The first two birds slipped through without stopping, but then a big hen stepped into the opening and stopped. The two-stage trigger seemed to take forever to engage, but then the pellet was away! Unfortunately, the bird had started to walk again at almost the same instant. I heard the “thwack”, and realized I’d managed to hit the bird flat on the wing… about two inches from where I’d been aiming. The bird flapped and ran over a little rise, while about 15 other turkeys suddenly started racing around in chaos. When all was quiet, I went to see the damage.
Turkey wings are pretty damned tough. I’ve heard more than one story of .22 magnums bouncing off without any damage. I know, first hand, that a shotgun won’t penetrate. And after yesterday, I now know that a .25 caliber pellet, fired from my Marauder won’t penetrate a turkey’s wings either.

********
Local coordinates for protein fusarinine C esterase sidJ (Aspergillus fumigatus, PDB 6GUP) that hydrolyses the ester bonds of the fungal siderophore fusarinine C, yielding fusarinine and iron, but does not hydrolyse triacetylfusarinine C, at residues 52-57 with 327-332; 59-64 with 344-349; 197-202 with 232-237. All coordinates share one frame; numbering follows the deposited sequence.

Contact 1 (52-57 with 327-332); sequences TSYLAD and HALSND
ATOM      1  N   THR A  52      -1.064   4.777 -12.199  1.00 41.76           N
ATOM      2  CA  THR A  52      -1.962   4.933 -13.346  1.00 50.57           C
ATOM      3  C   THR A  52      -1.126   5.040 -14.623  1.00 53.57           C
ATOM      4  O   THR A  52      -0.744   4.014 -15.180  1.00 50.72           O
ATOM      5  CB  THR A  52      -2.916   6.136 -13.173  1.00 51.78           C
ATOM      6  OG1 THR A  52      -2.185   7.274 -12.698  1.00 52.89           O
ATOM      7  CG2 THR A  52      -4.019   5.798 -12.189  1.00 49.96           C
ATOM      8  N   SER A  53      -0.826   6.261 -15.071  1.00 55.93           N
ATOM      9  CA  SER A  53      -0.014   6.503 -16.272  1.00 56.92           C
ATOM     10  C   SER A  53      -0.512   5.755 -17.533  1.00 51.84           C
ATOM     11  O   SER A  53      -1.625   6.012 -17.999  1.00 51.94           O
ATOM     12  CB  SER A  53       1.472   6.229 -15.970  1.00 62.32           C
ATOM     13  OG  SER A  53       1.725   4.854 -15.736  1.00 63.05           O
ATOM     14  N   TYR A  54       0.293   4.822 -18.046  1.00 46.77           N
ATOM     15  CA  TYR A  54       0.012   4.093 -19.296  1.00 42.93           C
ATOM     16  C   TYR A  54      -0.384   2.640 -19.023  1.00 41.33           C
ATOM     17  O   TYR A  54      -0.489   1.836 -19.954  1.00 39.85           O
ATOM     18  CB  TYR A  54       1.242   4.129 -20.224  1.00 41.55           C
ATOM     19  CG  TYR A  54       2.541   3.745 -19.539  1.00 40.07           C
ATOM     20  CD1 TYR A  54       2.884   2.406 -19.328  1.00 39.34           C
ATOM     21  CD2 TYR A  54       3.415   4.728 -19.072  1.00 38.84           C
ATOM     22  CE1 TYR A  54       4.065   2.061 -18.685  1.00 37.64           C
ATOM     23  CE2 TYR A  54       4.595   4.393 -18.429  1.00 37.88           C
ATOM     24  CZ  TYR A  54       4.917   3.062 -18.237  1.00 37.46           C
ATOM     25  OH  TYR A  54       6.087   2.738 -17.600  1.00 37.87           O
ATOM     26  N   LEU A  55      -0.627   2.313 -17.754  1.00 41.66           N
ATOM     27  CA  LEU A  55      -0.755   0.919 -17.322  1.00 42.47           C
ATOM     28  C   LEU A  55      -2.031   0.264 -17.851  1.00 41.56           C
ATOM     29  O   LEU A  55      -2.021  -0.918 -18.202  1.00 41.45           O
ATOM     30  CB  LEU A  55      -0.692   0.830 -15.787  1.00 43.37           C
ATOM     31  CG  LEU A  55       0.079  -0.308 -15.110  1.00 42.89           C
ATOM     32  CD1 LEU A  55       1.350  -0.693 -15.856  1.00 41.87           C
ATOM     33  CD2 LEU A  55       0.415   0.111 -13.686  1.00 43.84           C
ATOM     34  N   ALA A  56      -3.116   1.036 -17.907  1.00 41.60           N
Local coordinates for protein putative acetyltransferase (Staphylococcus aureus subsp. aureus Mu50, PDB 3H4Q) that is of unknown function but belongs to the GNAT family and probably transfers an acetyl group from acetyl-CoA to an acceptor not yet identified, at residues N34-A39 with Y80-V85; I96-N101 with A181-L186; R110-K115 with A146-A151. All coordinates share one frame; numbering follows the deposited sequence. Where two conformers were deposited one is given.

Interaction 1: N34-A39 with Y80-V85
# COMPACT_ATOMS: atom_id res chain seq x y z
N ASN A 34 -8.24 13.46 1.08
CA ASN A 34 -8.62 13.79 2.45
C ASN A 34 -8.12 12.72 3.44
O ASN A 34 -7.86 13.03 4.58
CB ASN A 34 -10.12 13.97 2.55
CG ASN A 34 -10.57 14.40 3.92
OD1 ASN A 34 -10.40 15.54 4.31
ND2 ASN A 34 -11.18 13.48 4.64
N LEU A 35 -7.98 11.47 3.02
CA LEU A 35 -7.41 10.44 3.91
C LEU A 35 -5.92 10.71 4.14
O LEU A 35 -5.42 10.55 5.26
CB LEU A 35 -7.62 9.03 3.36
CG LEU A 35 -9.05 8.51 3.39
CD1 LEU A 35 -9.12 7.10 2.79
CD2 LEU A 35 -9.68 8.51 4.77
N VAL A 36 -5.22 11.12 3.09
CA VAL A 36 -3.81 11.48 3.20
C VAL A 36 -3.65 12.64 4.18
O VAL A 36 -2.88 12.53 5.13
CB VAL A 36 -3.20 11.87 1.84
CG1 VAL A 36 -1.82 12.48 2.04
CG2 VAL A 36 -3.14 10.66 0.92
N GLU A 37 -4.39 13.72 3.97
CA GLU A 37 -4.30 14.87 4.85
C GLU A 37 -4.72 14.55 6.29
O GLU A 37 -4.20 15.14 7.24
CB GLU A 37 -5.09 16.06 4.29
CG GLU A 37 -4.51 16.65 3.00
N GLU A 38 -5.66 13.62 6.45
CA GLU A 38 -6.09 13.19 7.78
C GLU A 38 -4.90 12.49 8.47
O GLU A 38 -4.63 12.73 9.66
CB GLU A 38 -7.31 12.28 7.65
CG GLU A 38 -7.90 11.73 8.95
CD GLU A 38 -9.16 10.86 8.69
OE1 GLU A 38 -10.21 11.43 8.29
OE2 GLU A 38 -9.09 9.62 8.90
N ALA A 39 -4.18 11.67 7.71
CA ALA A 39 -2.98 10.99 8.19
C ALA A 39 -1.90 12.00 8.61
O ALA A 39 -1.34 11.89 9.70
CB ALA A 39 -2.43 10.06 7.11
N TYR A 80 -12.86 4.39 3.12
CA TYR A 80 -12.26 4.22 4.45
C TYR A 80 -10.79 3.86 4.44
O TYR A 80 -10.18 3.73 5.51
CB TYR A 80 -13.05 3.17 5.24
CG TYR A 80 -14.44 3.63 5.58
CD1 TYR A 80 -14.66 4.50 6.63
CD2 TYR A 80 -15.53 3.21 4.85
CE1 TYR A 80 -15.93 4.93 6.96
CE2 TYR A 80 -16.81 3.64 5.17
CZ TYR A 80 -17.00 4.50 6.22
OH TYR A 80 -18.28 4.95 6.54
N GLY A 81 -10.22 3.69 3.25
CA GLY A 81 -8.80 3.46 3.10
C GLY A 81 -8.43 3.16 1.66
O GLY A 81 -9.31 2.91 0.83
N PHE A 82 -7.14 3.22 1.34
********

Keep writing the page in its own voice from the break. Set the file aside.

I’ll have another go with the air rifle, as soon as I get the chance. But I will definitely have to be a lot more careful about my shot selection.
April 16, 2012
Here’s my brother’s 5 year-old grandson, Damien, and his North Carolina gobbler from this year… and his first ever. Look at that boy smile!
So now, of course, the pressure’s on. Can “Uncle Phillip” get off his butt and get a bird on the ground this season? Heck, can Uncle Phillip get off his butt and attempt to get a bird on the ground?
Well, I certainly intend to… but the road to hell and all that, right?
Talk is cheap.
There is no try, there is only do.
But I don’t think anything I can shoot this year is going to be nearly as rewarding as this bird was to Damien.
Congrats, boy! You done good!
April 6, 2012
This post is from my friend, David Bonini. Thanks for sharing it, Dave!